Greener Grass


For the majority of time in film, a fear is built from something coming towards us; it could be from the very depths of space, or maybe a foreign country stepping on our toes, but sometimes what we fear the most could be right on doorstep – quite literally.

As the old saying goes, there’s nothing stranger than folk, and the strangest of all can be found in close proximity, as close as next door. The fake smiles; the barbed hellos hiding what they really want to say; the putrid Christmas card, featuring their families in matching festive wear. All red flag behaviour that really should have you concerned.

This US comedy, from it has to be said, the warped creative minds of Jocelyn DeBoer and Dawn Luebbe , explores US suburbia, and reveals the most curious of communities within it.

boom reviews Greener Grass
I thought I did a good job doing my own hair, no?!

Living in what at first appears to be idyllic suburbia are Jill (Jocelyn DeBoer) and Lisa (Dawn Luebbe). They are very good friends who look out for each other as best they can. However, this need to please can go a tad too far when Jill feels so bad for Lisa that she decides to give her a member of her own family to cheer her up.

In this affluent, seemingly perfect world, this isn’t even the most shocking thing to go on, because behind those fabulous designer curtains, live families whose normal is anything but.

boom reviews Greener Grass
Malcolm find solace knowing that one day they'd all be dead, and what little they had would at least be his.

If you’re not an alumni of Saturday night Live, and your name isn’t Melissa McCarthy or Tina Fey, then you’ve got your work cut out for you if you’re a comedic actress.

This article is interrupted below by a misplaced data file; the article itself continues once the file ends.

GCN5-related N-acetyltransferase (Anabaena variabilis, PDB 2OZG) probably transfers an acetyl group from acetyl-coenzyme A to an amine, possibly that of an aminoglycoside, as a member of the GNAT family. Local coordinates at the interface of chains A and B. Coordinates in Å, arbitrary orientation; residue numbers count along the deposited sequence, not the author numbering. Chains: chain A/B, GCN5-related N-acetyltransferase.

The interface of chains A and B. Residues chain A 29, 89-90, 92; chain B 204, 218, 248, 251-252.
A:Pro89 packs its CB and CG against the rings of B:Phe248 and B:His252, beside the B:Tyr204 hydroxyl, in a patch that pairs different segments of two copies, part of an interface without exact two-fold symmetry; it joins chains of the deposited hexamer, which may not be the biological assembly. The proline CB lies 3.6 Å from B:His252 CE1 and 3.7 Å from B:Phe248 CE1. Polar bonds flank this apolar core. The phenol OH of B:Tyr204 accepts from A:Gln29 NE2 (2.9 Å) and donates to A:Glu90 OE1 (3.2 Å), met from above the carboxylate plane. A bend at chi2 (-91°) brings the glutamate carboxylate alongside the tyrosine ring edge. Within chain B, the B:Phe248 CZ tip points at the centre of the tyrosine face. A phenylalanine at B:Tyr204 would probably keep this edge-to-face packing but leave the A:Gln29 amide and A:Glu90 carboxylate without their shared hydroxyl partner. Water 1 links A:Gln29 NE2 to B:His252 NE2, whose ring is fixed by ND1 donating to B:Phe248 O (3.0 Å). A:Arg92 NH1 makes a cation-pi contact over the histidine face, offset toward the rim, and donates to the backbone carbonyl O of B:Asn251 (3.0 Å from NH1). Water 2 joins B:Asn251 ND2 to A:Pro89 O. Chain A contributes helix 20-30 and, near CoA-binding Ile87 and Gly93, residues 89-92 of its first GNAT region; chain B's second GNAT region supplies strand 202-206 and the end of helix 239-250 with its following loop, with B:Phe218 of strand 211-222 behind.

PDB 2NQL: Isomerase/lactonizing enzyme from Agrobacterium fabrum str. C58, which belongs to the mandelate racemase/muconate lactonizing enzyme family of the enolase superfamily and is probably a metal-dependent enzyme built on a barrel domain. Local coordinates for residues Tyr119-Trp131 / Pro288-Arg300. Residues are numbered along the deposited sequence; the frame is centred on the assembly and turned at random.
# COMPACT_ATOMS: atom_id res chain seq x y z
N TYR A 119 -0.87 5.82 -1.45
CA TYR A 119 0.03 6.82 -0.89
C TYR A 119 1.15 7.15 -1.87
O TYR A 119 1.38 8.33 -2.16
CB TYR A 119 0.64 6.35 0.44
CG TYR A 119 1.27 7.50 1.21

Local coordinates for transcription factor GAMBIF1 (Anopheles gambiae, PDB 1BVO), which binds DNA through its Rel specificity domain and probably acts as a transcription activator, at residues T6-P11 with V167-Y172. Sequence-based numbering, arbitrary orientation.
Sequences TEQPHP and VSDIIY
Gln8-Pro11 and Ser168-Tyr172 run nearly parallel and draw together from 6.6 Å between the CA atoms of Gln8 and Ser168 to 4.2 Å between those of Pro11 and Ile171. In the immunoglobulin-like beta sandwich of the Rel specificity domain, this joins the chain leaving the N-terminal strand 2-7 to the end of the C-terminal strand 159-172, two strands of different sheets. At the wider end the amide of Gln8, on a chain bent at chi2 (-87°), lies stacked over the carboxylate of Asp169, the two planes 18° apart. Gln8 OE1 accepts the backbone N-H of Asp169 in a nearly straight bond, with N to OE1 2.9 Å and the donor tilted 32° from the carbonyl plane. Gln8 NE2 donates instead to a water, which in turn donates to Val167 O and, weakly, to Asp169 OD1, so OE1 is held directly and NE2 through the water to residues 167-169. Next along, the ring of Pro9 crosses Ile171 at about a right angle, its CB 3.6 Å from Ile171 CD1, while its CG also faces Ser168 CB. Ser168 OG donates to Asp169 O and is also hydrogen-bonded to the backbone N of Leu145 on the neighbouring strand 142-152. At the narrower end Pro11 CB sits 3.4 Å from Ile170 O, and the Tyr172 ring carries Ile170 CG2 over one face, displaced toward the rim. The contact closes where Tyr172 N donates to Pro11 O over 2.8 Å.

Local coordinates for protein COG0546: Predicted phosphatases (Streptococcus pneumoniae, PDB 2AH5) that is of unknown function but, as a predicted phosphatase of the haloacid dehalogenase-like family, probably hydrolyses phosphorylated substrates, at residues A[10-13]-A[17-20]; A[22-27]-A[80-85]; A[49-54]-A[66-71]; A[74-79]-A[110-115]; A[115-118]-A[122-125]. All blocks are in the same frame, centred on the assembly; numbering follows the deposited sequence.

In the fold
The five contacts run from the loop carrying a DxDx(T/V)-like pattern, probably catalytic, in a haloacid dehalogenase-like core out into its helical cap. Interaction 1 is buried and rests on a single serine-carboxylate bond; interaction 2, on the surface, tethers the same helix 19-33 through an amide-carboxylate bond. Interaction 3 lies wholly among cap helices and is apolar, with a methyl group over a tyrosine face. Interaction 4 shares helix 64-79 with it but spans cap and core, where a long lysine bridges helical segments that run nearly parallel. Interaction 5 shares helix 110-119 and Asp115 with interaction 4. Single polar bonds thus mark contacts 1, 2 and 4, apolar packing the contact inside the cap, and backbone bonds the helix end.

Undeterred, friends DeBoer and Luebbe, decided to star in a film, which they also wrote, and directed together. The result is this intensely warped and surreal effort.

It’s an expansion of a seed of an idea they had for their 2015 short they wrote and starred in with the same name, which certainly benefits from the larger canvas.

The world they have created is both colourful and horrific, garish and shocking, containing a community so outrageous and oddball, their town could easily be twinned with that of Springfield or Quahog.

Jill and Lisa are frightening in almost every sense of the word, from the freakish way they look, including matching braces, to their interaction with not only one another, but with their family and friends too.

It’s a deliciously disturbing slice of surreal suburbia, that has the warped charm of Desperate Housewives via Monty Python.

Considering it’s the pair’s first feature together, they do an incredible job delivering their vision, that manages to be entertaining on almost every front.

It’s also highly refreshing how it completely ignores the safe realms of the mainstream, by offering a view into a world that is so whacky, it could inflict a certain amount of prickly discomfort for some, which is no bad thing in this increasingly sanitised world that we now live in.

It’s dark, satirical and viciously funny, with DeBoer and Luebbe proving that when it comes to sharp satire, they can certainly cut it.

we give this four out of five

***For more on the creative force behind this film, Jocelyn DeBoer and Dawn Luebbe, read our interview with the pair.***